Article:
Pisgat Ze’ev mikve to get recycled-water system in August

Mikve Yair will be the first among the city’s 36 ritual baths to be piloting a special recycled- water system.

June 17, 2011 06:35
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Mikve 58. (photo credit: Courtesy)


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Women using one northern Jerusalem mivke might now be reentering the same waters that they had enjoyed the month before.

Mikve Yair, in the northern Pisgat Ze’ev neighborhood of Jerusalem, will be the first among the city’s 36 ritual baths to be piloting a special recycled- water system, in which the water will no longer have to be changed at the conclusion of each day, according to Alex Weisman, CEO of Moriah Jerusalem Development Company, the firm responsible for overseeing the process.

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The mikve staff members themselves are not actually involved in the municipality’s implementation of the system, and a receptionist at Mikve Yair told The Jerusalem Post that they didn’t know exactly when the facility would begin using the new filtration mechanism – but Weisman confirmed that this date would in fact be August 1.

“This is a pilot and then we will see what is the impact on saving money and green issues,” he told the Post on Wednesday night.

For six months, the Health Ministry will monitor the water conditions of the mikve following the switch, and if all goes well, will likely permit other ritual baths in the city to use the same system, according to Weisman.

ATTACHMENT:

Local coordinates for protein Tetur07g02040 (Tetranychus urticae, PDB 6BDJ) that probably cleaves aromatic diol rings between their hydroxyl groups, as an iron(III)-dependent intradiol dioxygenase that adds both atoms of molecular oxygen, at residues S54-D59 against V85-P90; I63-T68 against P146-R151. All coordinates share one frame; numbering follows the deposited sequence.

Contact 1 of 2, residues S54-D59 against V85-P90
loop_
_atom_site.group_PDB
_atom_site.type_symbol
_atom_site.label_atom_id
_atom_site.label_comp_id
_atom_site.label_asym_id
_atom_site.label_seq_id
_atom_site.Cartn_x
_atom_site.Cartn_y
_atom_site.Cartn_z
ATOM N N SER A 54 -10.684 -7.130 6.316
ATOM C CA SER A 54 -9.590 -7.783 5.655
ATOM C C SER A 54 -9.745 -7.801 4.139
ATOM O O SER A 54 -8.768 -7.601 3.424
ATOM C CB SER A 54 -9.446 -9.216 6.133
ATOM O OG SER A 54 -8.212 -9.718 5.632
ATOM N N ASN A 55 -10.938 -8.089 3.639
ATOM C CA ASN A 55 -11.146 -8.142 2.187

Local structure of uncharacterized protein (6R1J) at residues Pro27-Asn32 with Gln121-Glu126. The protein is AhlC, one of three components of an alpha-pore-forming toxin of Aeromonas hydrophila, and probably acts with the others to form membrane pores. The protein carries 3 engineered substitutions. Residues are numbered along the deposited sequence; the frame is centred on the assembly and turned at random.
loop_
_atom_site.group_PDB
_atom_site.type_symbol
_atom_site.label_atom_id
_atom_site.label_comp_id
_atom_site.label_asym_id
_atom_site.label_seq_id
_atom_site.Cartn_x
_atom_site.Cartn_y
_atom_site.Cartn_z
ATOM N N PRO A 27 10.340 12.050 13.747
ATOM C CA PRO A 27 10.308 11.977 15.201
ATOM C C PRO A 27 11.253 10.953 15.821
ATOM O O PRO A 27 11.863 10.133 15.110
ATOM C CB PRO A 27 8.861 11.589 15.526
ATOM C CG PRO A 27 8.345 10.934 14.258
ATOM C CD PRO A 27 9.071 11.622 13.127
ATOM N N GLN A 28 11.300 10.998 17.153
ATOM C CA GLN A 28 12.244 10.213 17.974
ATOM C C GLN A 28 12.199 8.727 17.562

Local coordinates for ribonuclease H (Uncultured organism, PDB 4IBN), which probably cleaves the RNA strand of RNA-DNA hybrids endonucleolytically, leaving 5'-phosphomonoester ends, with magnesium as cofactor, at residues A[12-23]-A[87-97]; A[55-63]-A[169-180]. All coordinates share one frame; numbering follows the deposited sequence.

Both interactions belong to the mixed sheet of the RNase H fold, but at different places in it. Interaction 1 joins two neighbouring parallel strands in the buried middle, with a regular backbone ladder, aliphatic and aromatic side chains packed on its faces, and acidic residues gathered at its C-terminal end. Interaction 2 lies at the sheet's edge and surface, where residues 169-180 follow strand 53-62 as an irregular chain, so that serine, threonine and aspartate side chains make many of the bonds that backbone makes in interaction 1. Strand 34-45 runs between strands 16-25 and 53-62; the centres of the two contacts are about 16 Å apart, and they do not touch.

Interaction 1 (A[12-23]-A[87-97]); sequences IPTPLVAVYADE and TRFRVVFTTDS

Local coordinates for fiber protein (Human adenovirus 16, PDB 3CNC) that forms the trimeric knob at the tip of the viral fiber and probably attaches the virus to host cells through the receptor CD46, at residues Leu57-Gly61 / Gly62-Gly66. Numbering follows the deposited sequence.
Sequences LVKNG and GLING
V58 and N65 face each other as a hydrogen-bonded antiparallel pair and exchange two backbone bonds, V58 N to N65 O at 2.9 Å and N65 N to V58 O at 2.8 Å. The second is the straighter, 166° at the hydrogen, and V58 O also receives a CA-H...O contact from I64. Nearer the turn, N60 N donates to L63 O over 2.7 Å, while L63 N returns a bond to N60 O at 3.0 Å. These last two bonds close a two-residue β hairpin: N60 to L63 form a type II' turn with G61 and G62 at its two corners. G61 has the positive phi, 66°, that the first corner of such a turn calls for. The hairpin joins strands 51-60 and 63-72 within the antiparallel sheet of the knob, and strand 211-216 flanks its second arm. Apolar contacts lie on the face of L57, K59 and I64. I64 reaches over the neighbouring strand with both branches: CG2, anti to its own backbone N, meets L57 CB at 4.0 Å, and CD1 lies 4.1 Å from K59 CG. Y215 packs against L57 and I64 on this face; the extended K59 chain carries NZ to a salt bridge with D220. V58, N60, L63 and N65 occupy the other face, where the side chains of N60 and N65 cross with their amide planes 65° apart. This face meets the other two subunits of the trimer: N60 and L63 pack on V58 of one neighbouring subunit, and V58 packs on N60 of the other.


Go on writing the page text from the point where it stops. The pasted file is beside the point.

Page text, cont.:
“We have a problem of water in Israel and if we can save water – and demand of water in mikvaot is a huge demand – this is something that is necessary in a country like Israel,” he said.

In its current state, the mikve uses the same supply of water all day and then replaces it with entirely freshwater the next morning – a huge amount, as each pool requires about eight cubic meters of water, Weisman explained.

Meanwhile, he said, the new freshwater must be heated from scratch; whereas, the new reusable water system will bring back the water at 50 percent of its required bathing temperature and therefore will save significant amounts of electricity.

“It’s a win-win situation, and the cost of the system is less than what they’d be paying for new water plus warming the system,” Weisman added.

Only a tiny amount of additional freshwater will be required, as some water will of course be lost due splashing of mikve users and natural evaporation, but as a whole, he said, “you can clean the water everyday and reuse it so that you don’t need freshwater.”

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